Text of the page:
KOTA KINABALU: A handful of militants from the region is in troubled Marawi city in southern Philippines to back the notorious Maute group, which is seeking recognition from the Islamic State.
Mindanao-born lecturer Dr Ayesah Uy Abubakar said the attack launched by the terror group in Marawi City last week was its way of making a name for itself and not likely linked to the death of Malaysian IS recruiter Muhammad Wanndy Mohamed Jedi recently.
Ayesah, who lectures at Universiti Malaysia Sabah here, said Malaysians and Indonesians, and others from the region, were probably in Marawi supporting the Maute group.
She said the Maute group was based in the Lanao del Sur area, with Marawi City as the capital, and the attack and kidnappings it had committed in the past were to build a reputation for itself internationally.
Melaka-born Wanndy was killed in a drone attack in Syria on April 29. Wanndy had led militants from Malaysia in Syria since 2014 and was responsible for recruting fighters and coordinating attacks.
“The violence started because the Philippine armed forces conducted an operation to locate Abu Sayyaf leader Isnilon Hapilon, who is now part of Maute.”
Reportedly, the group fired back and violence spread throughout Marawi city, where two Malaysian militants were among those killed.
Following the attack, President Rodrigo Duterte declared martial law in the southern region of Mindanao, home to about 20 million people, as clashes escalated.
As of yesterday, the Philippine authorities confirmed those killed included 61 Maute militants, 20 troops and 19 civilians.
Ayesah, who is attached to the Humanities, Arts and Heritage Faculty, said there were several factors why militants were making their presence known in southern Philippines:
SECURITY threats from Abu Sayyaf, the main group responsible for kidnap-for-ransom activities;
PURGING of leaders and groups involved in the drug trade;
BREAKAWAY groups like Bangsamoro Islamic Freedom Fighters from the Moro Islamic Liberation Front (MILF), who are dissatisfied with the peace process and have resorted to violence to get the attention of the government;
PRESENCE of private armed groups that are normally organised by politicians and private businesses; and,
ONGOING and incomplete peace process with MILF, Moro National Liberation Front (MNLF) and the Communist Party of the Philippines-New People’s Army (CPP-NPA), which continues to face obstacles in how the government can implement its signed agreements.
While former president Benigno Aquino III accomplished the Bangsamoro Basic Law, Ayesah said this had not been passed by Parliament.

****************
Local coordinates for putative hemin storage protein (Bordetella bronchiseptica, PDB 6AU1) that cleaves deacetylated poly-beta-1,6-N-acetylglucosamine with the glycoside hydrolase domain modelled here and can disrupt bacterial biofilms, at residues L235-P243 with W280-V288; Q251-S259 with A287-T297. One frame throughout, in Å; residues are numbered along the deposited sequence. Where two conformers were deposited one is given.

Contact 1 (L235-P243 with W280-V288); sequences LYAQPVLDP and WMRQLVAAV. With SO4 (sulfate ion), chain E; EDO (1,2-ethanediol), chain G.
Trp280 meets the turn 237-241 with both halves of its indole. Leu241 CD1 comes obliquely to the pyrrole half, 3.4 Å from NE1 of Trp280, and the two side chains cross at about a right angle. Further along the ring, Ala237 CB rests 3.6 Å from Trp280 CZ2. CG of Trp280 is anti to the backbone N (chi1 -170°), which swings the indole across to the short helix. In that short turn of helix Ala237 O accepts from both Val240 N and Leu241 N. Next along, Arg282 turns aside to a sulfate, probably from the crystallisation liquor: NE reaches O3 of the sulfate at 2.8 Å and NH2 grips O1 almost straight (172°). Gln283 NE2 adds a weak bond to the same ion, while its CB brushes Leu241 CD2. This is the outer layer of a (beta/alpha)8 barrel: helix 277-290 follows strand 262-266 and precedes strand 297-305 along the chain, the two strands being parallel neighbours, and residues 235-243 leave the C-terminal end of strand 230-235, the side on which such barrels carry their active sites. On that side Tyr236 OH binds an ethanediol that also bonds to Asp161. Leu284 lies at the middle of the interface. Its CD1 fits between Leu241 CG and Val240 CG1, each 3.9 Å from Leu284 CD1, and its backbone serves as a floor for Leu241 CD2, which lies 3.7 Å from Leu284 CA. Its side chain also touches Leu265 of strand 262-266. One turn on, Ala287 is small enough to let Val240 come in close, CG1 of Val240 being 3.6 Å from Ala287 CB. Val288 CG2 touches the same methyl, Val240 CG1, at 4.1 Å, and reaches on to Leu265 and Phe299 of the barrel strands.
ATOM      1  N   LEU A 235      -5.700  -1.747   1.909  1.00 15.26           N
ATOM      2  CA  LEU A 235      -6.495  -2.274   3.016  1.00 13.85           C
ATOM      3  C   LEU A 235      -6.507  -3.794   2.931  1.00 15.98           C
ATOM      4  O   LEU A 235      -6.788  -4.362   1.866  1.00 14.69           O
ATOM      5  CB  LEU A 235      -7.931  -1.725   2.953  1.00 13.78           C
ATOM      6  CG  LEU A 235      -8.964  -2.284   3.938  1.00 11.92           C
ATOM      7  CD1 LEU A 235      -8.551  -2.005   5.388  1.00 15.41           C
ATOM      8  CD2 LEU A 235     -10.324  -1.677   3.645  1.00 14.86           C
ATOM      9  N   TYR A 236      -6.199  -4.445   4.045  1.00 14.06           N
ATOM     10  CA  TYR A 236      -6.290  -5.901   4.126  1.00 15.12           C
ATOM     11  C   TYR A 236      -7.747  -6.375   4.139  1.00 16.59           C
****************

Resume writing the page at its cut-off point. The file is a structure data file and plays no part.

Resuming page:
“Despite that, Duterte appears to be more open to MNLF, MILF and CPP-NPA.
“However, there are no signs and guarantees that his allies in Parliament will support this.
“There is also the fact that Philippine society is awash with firearms and ammunition, legally and illegally owned, as the country follows American gun ownership laws.”
In this environment, she added, there were more weapons owned by individuals than the combined weapons of the three non-state groups (MILF, MNLF and CPP-NPA).
“This is the abnormal security situation in the country. As such, it is understandable that any group wanting to be recognised and heard uses violence.”
Ayesah said the conflict hurt the economy, wellbeing of the people and wasted the strength of defence forces.
“When a government fights non-state actors, this causes a long-term fracture in nation building. This is why peace processes are pursued.”
She, however, said peace processes were never easy, because there were those who had an interest in keeping conflicts alive.
Being a witness to the impact of armed conflicts in Mindanao, Ayesah, who is a Bangsamoro, is passionate about using development to bring about peace.
Her peacebuilding work has focused on the peace process between the Philippine government and MILF.
In her doctoral work, Ayesah has designed sustainable human development and peacebuilding frameworks, which are adopted by the Bangsamoro Development Agency as the core of the Bang-samoro Development Plan.
Asked whether she agreed with the use of martial law, she said: “He (Duterte) has imposed it. Our opinions do not matter at this point. But many people in Mindanao hope martial law will not be imposed for too long. People have a bad memory of martial law.”
Ayesah said people in Mindanao were hopeful that the armed forces would continue to be a credible enforcer of the law.
“It helps that the military leadership made a public statement that it will uphold human rights and international humanitarian law. This is a first in history.
“This military transformation is the result of decades of peace education by civil society groups in Mindanao and their cooperation in the peace process.”
Ayesah said governments must not work alone but engage with non-governmental organisations to build peace.
“In the experience of Mindanao civil society and the Philippine government in the peace process, their partnership contributed to its success.
“Perhaps it is time that governments consider this possibility of partnerships with the civil society groups.”